Avonmore's Pacific Profiles Vol 2
|$36.95 MSRP from Casemate|
112 pages, softbound, profiles and photos.
The air war in the Pacific was unlike war in Europe or North Africa. The Pacific war was a battle over islands that were separated by fairly large stretches of water. There were not large armadas of bombers nor was the fighter opposition very large either. The Japanese were constantly plagued with a poor supply line that often meant no spares to get planes up. For the Allies, missions meant long periods of time over water, not a very friendly area in which to be forced to ditch.
The southwestern theater of operations was, for the Japanese, had various areas given to either the Army or the Navy to provide air support. The Solomons were delegated to the Navy and New Guinea to the Army. Of course, there was some intermixing as this was inevitable. It is not surprising that the IJAAF was not exactly happy about having to operate in New Guinea as none of their aircraft were designed for the hot and humid climate that they found there. They realized that the conditions there were minimal for aircraft operation and the pathetic supply situation was something that plagued the Japanese throught the war.
This book covers IJAAF bombers, transports, recce, and miscellaneous aircraft during the time they were operating in New Guinea from 1943-44. As such, this meant types such as the Ki-21, Ki-48, Ki-49, Ki-15, Ki-51 and other aircraft types. While some aircraft had a fairly successful history in theater, others proved to be quite inadequate for the conditions. Types such as the Ki-48 were lacking in range and bomb load. In addition, they were fairly slow so were unable to deal with Allied fighters. The Ki-49 was even worse with all sorts of mechanical issues in addition to being fairly slow. Transports had a fairly successful time of it as they were infrequently based there permanenty, though they did get caught on the ground from time to time. Recce types also did fairly well, again, because they operated at altitude and were difficult to catch.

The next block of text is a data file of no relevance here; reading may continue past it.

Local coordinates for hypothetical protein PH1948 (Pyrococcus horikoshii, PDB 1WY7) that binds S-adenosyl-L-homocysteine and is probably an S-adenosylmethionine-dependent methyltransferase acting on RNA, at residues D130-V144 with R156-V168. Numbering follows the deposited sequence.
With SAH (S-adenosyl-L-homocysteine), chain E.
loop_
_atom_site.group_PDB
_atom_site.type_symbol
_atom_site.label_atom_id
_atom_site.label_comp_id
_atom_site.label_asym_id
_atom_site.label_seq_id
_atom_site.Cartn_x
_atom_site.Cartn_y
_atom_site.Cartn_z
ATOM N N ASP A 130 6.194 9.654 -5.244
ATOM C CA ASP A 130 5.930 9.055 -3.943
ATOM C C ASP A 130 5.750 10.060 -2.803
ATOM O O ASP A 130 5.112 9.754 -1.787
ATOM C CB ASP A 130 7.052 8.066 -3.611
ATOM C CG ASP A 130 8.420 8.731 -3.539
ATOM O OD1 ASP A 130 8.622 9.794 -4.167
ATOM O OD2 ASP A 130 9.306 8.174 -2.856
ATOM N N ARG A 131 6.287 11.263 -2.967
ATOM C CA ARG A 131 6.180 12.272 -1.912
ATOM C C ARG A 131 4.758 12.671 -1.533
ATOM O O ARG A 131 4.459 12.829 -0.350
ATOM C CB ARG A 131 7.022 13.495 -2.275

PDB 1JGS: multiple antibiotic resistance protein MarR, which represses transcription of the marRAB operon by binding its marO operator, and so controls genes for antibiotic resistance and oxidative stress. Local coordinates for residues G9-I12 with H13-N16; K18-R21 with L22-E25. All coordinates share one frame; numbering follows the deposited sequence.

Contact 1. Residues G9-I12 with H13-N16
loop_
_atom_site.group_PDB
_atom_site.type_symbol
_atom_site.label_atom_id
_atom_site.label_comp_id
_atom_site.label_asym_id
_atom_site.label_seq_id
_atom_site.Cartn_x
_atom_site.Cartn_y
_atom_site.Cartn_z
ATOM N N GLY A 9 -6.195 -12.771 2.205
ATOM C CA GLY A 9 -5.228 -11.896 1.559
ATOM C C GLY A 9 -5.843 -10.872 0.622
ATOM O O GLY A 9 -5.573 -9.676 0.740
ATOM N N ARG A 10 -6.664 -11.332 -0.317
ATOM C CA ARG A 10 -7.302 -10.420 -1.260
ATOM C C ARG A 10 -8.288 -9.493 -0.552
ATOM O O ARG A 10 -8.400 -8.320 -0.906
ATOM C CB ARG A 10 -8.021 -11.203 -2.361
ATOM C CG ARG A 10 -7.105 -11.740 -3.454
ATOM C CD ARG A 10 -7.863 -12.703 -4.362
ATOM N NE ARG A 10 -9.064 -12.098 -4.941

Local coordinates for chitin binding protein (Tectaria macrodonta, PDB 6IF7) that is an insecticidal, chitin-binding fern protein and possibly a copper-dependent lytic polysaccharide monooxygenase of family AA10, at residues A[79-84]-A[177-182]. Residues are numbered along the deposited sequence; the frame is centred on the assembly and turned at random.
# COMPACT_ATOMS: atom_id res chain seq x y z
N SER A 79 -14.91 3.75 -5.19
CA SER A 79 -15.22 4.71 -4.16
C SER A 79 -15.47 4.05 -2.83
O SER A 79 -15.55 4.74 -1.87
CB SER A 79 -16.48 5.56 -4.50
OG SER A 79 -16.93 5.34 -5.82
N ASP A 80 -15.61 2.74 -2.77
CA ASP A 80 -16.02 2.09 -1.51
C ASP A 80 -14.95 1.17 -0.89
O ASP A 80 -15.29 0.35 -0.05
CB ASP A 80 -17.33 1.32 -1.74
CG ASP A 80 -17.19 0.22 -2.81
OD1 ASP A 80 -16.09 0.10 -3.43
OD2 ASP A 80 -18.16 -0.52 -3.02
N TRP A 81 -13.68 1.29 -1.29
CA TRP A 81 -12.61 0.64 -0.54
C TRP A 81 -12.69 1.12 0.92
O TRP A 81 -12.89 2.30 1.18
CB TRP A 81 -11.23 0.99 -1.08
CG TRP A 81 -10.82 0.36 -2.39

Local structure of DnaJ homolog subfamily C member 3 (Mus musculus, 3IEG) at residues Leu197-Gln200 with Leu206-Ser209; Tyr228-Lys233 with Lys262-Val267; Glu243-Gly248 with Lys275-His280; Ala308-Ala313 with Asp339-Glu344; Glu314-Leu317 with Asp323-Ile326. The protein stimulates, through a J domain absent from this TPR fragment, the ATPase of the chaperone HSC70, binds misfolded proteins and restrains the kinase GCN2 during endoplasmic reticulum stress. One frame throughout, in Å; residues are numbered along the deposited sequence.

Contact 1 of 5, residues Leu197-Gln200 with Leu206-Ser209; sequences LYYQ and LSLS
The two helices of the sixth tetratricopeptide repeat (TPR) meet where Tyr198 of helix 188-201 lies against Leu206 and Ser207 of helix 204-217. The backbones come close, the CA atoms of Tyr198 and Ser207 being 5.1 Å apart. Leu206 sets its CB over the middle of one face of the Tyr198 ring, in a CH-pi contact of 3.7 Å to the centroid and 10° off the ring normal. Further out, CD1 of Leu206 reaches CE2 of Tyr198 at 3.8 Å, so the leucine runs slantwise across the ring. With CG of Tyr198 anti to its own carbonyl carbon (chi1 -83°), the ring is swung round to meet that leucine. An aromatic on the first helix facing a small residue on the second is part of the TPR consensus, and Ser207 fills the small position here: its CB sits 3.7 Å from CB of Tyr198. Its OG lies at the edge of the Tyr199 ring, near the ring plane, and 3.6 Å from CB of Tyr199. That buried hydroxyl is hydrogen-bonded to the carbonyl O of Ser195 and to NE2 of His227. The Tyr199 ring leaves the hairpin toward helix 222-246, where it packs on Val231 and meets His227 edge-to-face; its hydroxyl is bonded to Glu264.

What makes this a book that I really liked about this book is that in addition to a nice general background history of the air war in this region, it goes unit by unit in terms of the aircraft used, the various personalities and a brief history of each unit's time in theater. This is a great book in terms of looking at the various camouflage schemes worn by these aircraft as well as information on the unit markings. Unlike the Germans, the Japanese did not keep photos taken during the war and so finding images of the various unit markings/schemes is mostly from US images taken when the Allies overran Japanese air bases. Each unit has at least a half dozen full color profiles of each unit's aircraft, all based on extant photographs.
It is a book that will definitely be used over and over again for reference. This is book that modelers will find extremely useful. I very much look forward to additional volumes and I can most highly recommend this one to you.
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